I listened to everything from the Beatles to Janis Joplin to Herman’s Hermits to the Supremes. In photography class we listened to a lot of R&B and salsa while we printed in the darkroom.
MS: I’m curious to know what you studied while you were in college, and the extent to which it affected your later career trajectory. How heavily involved were you in the arts back then? Did you anticipate that you’d ingratiate yourself with the art world?
LL: Great question. In fact, I believe my major – Cultural Anthropology – had a significant effect on my career. In many ways my work is about meeting new people and exploring and documenting subcultures in as unobtrusive but revealing a way as possible. I’d been doing street photography as a teenager, and I already knew I wanted to be a documentary photographer by the time I entered Harvard when I was seventeen. I considered combining it with anthropology and took a wonderful course on ethnographic filmmaking, one on film, and a couple on photographic history and theory. But that was the extent of my arts education. Instead, I joined the Harvard Crimson (the daily student newspaper) and spent most of my time shooting for the paper, later becoming photo editor. So I ended up on the photojournalism track. During college I was a stringer for the wire services, had a couple of photos published in Newsweek, and did an intensive summer photo internship at the Washington Post. Everything was geared towards photojournalism. The art world wasn’t something that was on my mind at that time.
MS: There’s always that one musician who really captures our imagination in a way that others failed to before, almost in such a way that they become a figurehead for our music tastes. (For me, I fell in love with The Smiths during my freshman year of high school, and their impression is indelible on me regardless of how I feel about them today.) Who was this for you – was there any particular musician or group who really did this?
LL: You’re so lucky to have been of age when The Smiths were around! I could easily see feeling the same way. But I suppose I was pretty lucky to have The Beatles as an influence growing up. I can’t imagine saying anything about The Beatles that hasn’t already been said. The Beatles and Dylan. That pretty much covers it. When I think back on the posters and pictures cut out of magazines that I had on my wall when I was a teenager, Janis Joplin also played a big part. In particular, David Gahr’s wonderful shot of Janis onstage.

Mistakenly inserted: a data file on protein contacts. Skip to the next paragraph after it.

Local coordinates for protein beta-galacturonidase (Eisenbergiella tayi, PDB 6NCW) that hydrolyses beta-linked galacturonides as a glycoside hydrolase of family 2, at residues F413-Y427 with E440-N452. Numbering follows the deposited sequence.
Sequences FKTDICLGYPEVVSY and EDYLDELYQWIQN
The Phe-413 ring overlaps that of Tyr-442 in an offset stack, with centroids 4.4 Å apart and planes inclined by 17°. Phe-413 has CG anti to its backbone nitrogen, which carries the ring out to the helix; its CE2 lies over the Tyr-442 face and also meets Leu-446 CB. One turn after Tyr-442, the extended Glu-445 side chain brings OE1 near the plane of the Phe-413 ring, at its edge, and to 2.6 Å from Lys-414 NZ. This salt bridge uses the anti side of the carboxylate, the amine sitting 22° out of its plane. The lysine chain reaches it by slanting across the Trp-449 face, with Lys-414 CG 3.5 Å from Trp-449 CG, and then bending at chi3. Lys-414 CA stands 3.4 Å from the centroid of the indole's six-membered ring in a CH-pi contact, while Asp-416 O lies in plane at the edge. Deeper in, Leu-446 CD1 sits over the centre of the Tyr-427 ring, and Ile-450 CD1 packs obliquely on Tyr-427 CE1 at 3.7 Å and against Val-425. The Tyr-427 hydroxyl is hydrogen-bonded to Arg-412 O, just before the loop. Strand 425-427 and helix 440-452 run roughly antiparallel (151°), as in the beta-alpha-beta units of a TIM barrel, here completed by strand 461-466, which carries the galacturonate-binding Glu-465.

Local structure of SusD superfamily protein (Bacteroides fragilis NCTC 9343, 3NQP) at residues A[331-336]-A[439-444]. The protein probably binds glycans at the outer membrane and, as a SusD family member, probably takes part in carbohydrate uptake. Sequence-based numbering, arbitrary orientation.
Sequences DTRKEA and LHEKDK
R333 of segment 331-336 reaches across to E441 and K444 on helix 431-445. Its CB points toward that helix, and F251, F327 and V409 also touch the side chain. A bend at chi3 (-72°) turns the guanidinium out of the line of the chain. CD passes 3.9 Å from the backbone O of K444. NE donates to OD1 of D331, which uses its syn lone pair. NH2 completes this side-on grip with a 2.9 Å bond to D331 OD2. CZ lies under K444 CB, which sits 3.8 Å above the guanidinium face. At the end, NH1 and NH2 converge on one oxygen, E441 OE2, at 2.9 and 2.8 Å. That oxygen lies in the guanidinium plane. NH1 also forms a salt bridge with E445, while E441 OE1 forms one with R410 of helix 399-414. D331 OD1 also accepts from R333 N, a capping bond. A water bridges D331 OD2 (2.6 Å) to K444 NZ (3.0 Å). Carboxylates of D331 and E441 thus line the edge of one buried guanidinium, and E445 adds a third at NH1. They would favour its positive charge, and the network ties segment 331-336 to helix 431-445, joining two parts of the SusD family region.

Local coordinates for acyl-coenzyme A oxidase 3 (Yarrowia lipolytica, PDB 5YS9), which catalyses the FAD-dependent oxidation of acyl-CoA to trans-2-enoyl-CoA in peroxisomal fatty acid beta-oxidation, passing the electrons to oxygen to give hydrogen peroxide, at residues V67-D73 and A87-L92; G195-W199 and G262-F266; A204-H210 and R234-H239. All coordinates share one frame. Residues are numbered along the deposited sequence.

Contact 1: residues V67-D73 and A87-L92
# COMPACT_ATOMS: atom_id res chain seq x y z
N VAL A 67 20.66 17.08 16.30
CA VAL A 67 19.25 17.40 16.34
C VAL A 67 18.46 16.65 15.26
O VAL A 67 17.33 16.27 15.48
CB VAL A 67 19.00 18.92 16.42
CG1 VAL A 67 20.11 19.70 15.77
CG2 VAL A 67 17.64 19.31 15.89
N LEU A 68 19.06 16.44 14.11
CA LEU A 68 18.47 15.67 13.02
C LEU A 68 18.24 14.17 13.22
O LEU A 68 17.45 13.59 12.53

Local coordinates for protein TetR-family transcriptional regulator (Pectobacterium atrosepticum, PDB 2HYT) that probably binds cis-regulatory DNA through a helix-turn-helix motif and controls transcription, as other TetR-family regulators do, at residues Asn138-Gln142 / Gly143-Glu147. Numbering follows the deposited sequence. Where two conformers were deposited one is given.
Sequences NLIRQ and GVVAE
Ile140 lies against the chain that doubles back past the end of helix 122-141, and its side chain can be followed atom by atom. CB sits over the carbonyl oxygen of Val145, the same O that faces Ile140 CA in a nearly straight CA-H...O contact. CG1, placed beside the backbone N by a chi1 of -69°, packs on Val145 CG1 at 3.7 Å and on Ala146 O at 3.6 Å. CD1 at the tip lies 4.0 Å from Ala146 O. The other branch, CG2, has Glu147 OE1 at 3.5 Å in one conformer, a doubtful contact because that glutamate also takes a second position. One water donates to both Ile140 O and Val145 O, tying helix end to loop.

MS: Would you assign any sort of overall tone to your works? Are they dark, whimsical? Or does each photograph simply function as its own self-contained unit?
LL: Some are moody, some are whimsical, some are straight-up documentary. It varied according to the subject, their mood, and the environment. What I think they all have in common is a reflection of my desire to get in close and to show an intimate and authentic side of the subject, without artifice and in as unpretentious a manner as possible. I was never one for gimmicks or stylized images. I guess you could say I was always striving for a certain truth in my photographs.
MS: Looking at your images, I’m reminded of Altman’s Nashville. Especially now, decades later, because we look back on a lot of your subjects and they’re like Ronee Blakley’s character in that movie – these musicians were great but now they’re dead. They’ve been destroyed by their gifts. How do you think time has weathered your images?